UC Davis graduate student Margaret Lloyd could soon be President Barack Obama’s personal White House farmer.
Environmental activists are urging President Obama to transform 5 acres of the White House lawn into an organic farm to grow produce for the first family and local food banks.
The group is selecting the “First Farmer” through online voting at whitehousefarmer.com from 100 nominees. Voting ends Saturday Jan. 31 at midnight.
The top three vote-earners will be submitted to the White House staff. Lloyd, a second-year international agricultural development graduate student, is in fourth place as of press time with approximately 1,300 votes, trailing the third place nominee by 800.
“There have been no claims by the president that they will do this but there has been a groundswell of effort by the American people,” Lloyd said. “By putting together this package of concepts and people they can lobby more strongly.”
Lloyd said she is excited about the prospect of tearing up the White House lawn to grow food for the Obama family.
“It would send a clear message to the country and the world that Obama’s promise of change includes one of the most fundamental things that all Americans share, which is our food,” Lloyd said. “By growing food at home, you’re growing healthier and tastier food that will save you money and is more accessible.“
The idea for a White House farm came from Michael Pollan, author of The Omnivore’s Dilemma.
“As Michael Pollan points out, at the heart of some of our biggest challenges comes down to the way that we grow our food, so we need to continue to be innovative to discover new ways to solve this challenge,” Lloyd said.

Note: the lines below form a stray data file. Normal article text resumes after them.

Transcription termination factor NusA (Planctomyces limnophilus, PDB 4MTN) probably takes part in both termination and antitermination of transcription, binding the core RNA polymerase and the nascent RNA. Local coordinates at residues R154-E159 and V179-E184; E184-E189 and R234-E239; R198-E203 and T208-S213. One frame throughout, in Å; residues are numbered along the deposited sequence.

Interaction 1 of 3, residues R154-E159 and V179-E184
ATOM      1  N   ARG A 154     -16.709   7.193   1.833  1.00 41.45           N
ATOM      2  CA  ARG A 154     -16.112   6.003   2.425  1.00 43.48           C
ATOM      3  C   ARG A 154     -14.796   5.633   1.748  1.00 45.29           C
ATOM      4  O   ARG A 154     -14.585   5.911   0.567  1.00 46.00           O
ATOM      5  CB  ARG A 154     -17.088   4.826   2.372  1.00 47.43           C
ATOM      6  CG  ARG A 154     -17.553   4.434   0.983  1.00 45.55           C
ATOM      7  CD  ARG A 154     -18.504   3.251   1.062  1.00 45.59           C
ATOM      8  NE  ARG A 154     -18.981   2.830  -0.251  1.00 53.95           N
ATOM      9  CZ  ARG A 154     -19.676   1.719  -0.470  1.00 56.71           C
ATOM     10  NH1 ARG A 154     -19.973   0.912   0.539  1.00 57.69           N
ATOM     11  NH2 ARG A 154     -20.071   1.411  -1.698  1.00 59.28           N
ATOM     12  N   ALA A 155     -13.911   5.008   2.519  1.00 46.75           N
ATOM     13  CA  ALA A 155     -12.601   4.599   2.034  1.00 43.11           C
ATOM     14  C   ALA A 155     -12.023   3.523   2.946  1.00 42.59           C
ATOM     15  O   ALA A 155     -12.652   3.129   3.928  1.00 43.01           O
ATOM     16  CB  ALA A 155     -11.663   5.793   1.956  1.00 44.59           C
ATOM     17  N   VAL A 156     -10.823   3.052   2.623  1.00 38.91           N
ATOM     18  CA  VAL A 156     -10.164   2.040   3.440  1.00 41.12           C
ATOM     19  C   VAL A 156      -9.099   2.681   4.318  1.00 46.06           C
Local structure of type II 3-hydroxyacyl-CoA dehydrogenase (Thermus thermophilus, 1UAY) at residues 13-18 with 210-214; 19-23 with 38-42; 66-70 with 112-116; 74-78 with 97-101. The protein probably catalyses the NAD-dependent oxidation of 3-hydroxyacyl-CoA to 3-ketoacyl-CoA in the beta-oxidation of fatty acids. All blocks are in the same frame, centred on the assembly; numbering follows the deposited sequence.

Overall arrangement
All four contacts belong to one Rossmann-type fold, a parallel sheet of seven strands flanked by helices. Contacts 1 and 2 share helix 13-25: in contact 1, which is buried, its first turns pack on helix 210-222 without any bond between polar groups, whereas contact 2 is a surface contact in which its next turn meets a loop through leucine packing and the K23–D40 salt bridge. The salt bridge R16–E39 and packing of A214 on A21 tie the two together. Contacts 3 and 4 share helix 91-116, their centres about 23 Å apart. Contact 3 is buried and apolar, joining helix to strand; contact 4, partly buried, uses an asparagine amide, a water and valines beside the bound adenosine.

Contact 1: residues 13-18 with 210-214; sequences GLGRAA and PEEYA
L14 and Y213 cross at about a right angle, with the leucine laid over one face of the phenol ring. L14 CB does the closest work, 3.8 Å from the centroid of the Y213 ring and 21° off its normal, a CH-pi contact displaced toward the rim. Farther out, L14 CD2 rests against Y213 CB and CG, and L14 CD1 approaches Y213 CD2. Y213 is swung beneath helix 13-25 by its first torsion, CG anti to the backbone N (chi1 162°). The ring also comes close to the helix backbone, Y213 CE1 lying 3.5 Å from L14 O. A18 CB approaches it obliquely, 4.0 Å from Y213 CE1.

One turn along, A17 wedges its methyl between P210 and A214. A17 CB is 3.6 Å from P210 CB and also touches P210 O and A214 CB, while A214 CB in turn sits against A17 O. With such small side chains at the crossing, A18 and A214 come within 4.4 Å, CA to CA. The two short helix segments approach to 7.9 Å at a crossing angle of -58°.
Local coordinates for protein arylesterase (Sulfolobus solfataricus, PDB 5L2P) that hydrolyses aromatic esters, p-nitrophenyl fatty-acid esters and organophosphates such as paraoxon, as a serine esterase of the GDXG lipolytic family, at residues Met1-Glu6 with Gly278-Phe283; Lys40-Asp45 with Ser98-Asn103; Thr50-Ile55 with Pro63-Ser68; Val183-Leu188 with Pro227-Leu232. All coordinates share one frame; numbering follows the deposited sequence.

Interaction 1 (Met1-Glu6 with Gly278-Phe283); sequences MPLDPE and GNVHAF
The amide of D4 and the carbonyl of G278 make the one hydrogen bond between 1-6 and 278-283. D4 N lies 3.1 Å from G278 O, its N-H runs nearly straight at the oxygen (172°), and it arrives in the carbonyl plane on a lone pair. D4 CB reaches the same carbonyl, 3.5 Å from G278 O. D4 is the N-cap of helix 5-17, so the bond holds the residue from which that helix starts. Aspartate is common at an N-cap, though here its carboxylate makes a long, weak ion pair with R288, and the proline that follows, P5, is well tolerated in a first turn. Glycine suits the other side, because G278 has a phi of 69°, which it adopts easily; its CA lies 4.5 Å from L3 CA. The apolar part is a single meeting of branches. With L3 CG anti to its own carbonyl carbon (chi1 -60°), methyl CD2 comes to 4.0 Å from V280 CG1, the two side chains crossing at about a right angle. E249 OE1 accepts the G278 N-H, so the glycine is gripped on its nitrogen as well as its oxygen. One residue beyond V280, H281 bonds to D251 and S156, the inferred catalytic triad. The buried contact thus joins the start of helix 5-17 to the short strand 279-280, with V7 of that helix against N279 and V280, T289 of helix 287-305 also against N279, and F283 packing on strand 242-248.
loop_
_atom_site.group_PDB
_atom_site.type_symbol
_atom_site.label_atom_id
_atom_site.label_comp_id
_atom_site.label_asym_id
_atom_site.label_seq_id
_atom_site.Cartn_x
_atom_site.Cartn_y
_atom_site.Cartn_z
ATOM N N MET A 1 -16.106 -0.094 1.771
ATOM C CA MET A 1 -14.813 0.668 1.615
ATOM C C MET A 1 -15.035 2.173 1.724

Last year Lloyd spearheaded an effort to create the Salad Bowl, a student-run 600 square-foot organic farm plot in front of the Plant and Environmental Sciences building.
“It’s biointensive,“ Lloyd told Dateline UC Davis in May 2008. “We’re experimenting with techniques appropriate for small plots in unique growing niches around human habitation to achieve high yields and delicious produce, while contributing to the surrounding aesthetic.“
Lloyd, who graduated from Tufts University in 2002, also started a company based in San Francisco called Home Farming that hosts workshops on how to create a sustainable backyard farm.
“My experience comes from specifically working with small scale subsistence farming, my mission is to uncover the ways in which people can grow food on land surrounding their food,” she said.
Lloyd’s friends and colleagues at UC Davis are encouraging everyone to vote.
“I think [if she won] it would be good for UC Davis, good for Margaret and good for the international agricultural development group,” said Donna Maricich, the graduate program coordinator for the international agricultural development group.
ALYSOUN BONDE can be reached at email@example.com. XXX